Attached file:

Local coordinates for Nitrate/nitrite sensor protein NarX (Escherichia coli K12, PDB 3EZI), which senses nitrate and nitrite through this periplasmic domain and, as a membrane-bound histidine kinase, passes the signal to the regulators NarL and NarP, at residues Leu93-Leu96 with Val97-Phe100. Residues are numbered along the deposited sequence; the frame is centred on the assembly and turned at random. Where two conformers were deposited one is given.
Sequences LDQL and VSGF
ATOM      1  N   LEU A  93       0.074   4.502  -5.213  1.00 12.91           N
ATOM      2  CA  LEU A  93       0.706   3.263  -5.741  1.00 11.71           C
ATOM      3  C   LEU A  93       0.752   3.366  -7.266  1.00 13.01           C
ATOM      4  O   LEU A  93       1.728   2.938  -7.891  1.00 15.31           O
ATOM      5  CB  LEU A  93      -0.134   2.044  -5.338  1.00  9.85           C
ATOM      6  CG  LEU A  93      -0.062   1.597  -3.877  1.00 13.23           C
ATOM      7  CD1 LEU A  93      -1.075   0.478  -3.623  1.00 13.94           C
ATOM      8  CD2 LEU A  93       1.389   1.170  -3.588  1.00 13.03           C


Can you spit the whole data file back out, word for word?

Local coordinates for Nitrate/nitrite sensor protein NarX (Escherichia coli K12, PDB 3EZI), which senses nitrate and nitrite through this periplasmic domain and, as a membrane-bound histidine kinase, passes the signal to the regulators NarL and NarP, at residues Leu93-Leu96 with Val97-Phe100. Residues are numbered along the deposited sequence; the frame is centred on the assembly and turned at random. Where two conformers were deposited one is given.
Sequences LDQL and VSGF
ATOM      1  N   LEU A  93       0.074   4.502  -5.213  1.00 12.91           N
ATOM      2  CA  LEU A  93       0.706   3.263  -5.741  1.00 11.71           C
ATOM      3  C   LEU A  93       0.752   3.366  -7.266  1.00 13.01           C
ATOM      4  O   LEU A  93       1.728   2.938  -7.891  1.00 15.31           O
ATOM      5  CB  LEU A  93      -0.134   2.044  -5.338  1.00  9.85           C
ATOM      6  CG  LEU A  93      -0.062   1.597  -3.877  1.00 13.23           C
ATOM      7  CD1 LEU A  93      -1.075   0.478  -3.623  1.00 13.94           C
ATOM      8  CD2 LEU A  93       1.389   1.170  -3.588  1.00 13.03           C